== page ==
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Dustin Putman

Dustin's Review
Remember the Titans (2000)
3 Stars

Directed by Boaz Yakin
Cast: Denzel Washington, Will Patton, Ryan Hurst, Wood Harris, Hayden Panettiere, Ethan Suplee, Kip Pardue, Ryan Gosling, Craig Kirkwood, Donald Faison, Nicole Ari Parker, Kate Bosworth, Neal Ghant.
2000 – 113 minutes
Rated: Rated PG (for mild profanity and thematic elements).
Reviewed by Dustin Putman, September 30, 2000.

While following the same basic formula as all movies of its genre, Boaz Yakin's "Remember the Titans" is a surprisingly well-made football dramedy that, thanks to the assured, non-stereotypical screenplay by Gregory Allen Howard, manages to genuinely entertain and excite, even when it is offering up a cliched moment or two. Simply put, it is the best sports film since 1993's "Rudy."

Based on a true story set during the first year of integration between the black and white students at T.C. Williams High School in Alexandria, Virginia, circa 1971, "Remember the Titans" tells of the famed Titans football team, which was headed up that very same year by the team's first black coach, earnest family man Herman Boone (Denzel Washington). At first, previous head coach Bill Yoast (Will Patton) is upset to be downgraded to merely Boone's assistant, but just as Boone teaches his team how to get along and overcome their racial and prejudicial differences, Yoast begins to sympathize and deeply relate to Boone himself.

One of the pleasures in watching "Remember the Titans" is realizing how the movie is not so much about the Titans football team winning the state championship, as it is about the team players learning to respect each other and using the sport as a way of expressing their future goals and dreams in life. Too often sports films rely solely on the suspense of whether the hero's team will win "the big game," sacrificing character development for such a worn-out plotline, and thus, they fail because 9.9 times out of 10 it is a given which team will come out on top. "Remember the Titans" does things a bit different by exposing itself as not only a so-called "football movie," but also an intelligent, if somewhat commercialized, view of race relations in 1971's Northern Virginia.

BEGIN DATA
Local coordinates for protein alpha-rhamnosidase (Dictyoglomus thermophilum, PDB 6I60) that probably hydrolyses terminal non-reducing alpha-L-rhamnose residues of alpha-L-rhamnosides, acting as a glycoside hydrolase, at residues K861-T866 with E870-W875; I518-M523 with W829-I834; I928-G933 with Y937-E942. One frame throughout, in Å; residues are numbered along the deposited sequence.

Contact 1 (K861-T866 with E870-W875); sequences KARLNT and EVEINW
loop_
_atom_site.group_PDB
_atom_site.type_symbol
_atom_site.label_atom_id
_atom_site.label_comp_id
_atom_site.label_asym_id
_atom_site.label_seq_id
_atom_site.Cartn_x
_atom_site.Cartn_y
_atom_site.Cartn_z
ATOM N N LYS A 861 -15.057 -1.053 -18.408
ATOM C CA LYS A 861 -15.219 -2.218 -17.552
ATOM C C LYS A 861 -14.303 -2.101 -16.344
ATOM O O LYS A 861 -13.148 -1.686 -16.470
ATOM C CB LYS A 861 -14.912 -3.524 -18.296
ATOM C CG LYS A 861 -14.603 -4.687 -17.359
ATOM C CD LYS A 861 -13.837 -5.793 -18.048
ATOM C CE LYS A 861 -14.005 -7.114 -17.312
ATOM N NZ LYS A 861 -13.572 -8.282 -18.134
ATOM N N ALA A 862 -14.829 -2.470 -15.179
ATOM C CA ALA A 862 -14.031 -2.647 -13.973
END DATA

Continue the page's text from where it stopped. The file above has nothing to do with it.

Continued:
The cast is top-flight, particularly the younger actors, who create distinct characters out of potentially one-dimensional supporting roles. Ryan Hurst (1998's "Saving Private Ryan") is an absolute standout as head white captain Gerry Bertier, while his nemesis-turned-close-friend Julius Campbell is, likewise, well-played by Wood Harris (2000's "Committed"). Of the other football player, other notables include newcomer Ryan Gosling's truly likable turn as Allan Bosley; Kip Pardue (2000's "Whatever It Takes") as the charming, peacemaking hippie Sunshine; and Ethan Suplee, effective as the overweight Lastik, who has no known future after graduation. As Gerry's caring, but prejudiced girlfriend, Kate Bosworth (1998's "The Horse Whisperer") makes a minor impression with her few touching scenes in the second half, and Hayden Panettiere (1999's "Message in a Bottle"), as Assistant Coach Yoast's determined and precocious 9-year-old daughter, Cheryl, who narrates the picture as an adult, is appropriately precocious, delicately balancing her childish innocence with a wise-beyond-her-years dedication to her father's profession.

As the two central figures, Denzel Washington (1999's "The Hurricane") can do no wrong, and his portrayal of the rough-edged Boone, who often hides his warmer, more caring side, is right on the mark. Meanwhile, Will Patton (2000's "Gone in Sixty Seconds"), too often underutilized in films, brings a heartfelt realism to his fully written role of Yoast.

Overlooking a decidedly unnecessary wraparound sequence set in 1981, ten years after the central action, "Remember the Titans" is a motion picture that, for the first time in several years, producer Jerry Bruckheimer (1998's "Armageddon," 2000's "Coyote Ugly") can be proud of. With very little objectionable material, it is the rarest of PG-rated films that hold the ability of entertaining both adults and children, who may even learn a thing or two in the process about the importance of character and morals within each given individual. "Remember the Titans" is a veritable winner.

©2000 by Dustin Putman

Dustin Putman